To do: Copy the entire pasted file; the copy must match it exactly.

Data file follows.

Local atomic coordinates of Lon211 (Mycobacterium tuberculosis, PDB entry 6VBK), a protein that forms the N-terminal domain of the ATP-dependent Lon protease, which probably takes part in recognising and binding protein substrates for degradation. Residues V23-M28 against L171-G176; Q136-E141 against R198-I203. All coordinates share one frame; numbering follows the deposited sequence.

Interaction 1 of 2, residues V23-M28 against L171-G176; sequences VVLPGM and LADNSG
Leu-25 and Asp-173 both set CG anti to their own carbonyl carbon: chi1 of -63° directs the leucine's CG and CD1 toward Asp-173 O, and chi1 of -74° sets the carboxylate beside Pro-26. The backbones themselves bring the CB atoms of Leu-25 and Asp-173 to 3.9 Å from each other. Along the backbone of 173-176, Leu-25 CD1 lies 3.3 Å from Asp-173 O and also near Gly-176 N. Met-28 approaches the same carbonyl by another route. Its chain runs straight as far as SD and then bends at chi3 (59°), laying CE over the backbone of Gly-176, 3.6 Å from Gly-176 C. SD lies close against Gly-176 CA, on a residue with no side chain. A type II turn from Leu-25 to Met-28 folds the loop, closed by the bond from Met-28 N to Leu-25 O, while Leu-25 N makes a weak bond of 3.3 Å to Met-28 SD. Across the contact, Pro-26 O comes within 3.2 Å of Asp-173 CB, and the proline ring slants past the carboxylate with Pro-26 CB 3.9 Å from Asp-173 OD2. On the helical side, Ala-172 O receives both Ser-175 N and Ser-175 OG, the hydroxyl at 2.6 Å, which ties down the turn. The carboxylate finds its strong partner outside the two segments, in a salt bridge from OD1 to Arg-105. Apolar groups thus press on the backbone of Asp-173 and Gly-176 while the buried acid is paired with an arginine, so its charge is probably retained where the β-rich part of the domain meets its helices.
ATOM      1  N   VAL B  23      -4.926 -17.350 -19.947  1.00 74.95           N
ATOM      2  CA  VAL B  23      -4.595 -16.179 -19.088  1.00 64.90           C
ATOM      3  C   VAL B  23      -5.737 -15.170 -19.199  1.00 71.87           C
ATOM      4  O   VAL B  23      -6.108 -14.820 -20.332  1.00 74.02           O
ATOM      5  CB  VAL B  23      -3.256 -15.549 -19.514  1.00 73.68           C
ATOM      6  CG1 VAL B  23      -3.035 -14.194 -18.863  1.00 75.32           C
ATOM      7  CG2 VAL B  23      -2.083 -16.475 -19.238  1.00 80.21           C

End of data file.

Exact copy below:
Local atomic coordinates of Lon211 (Mycobacterium tuberculosis, PDB entry 6VBK), a protein that forms the N-terminal domain of the ATP-dependent Lon protease, which probably takes part in recognising and binding protein substrates for degradation. Residues V23-M28 against L171-G176; Q136-E141 against R198-I203. All coordinates share one frame; numbering follows the deposited sequence.

Interaction 1 of 2, residues V23-M28 against L171-G176; sequences VVLPGM and LADNSG
Leu-25 and Asp-173 both set CG anti to their own carbonyl carbon: chi1 of -63° directs the leucine's CG and CD1 toward Asp-173 O, and chi1 of -74° sets the carboxylate beside Pro-26. The backbones themselves bring the CB atoms of Leu-25 and Asp-173 to 3.9 Å from each other. Along the backbone of 173-176, Leu-25 CD1 lies 3.3 Å from Asp-173 O and also near Gly-176 N. Met-28 approaches the same carbonyl by another route. Its chain runs straight as far as SD and then bends at chi3 (59°), laying CE over the backbone of Gly-176, 3.6 Å from Gly-176 C. SD lies close against Gly-176 CA, on a residue with no side chain. A type II turn from Leu-25 to Met-28 folds the loop, closed by the bond from Met-28 N to Leu-25 O, while Leu-25 N makes a weak bond of 3.3 Å to Met-28 SD. Across the contact, Pro-26 O comes within 3.2 Å of Asp-173 CB, and the proline ring slants past the carboxylate with Pro-26 CB 3.9 Å from Asp-173 OD2. On the helical side, Ala-172 O receives both Ser-175 N and Ser-175 OG, the hydroxyl at 2.6 Å, which ties down the turn. The carboxylate finds its strong partner outside the two segments, in a salt bridge from OD1 to Arg-105. Apolar groups thus press on the backbone of Asp-173 and Gly-176 while the buried acid is paired with an arginine, so its charge is probably retained where the β-rich part of the domain meets its helices.
ATOM      1  N   VAL B  23      -4.926 -17.350 -19.947  1.00 74.95           N
ATOM      2  CA  VAL B  23      -4.595 -16.179 -19.088  1.00 64.90           C
ATOM      3  C   VAL B  23      -5.737 -15.170 -19.199  1.00 71.87           C
ATOM      4  O   VAL B  23      -6.108 -14.820 -20.332  1.00 74.02           O
ATOM      5  CB  VAL B  23      -3.256 -15.549 -19.514  1.00 73.68           C
ATOM      6  CG1 VAL B  23      -3.035 -14.194 -18.863  1.00 75.32           C
ATOM      7  CG2 VAL B  23      -2.083 -16.475 -19.238  1.00 80.21           C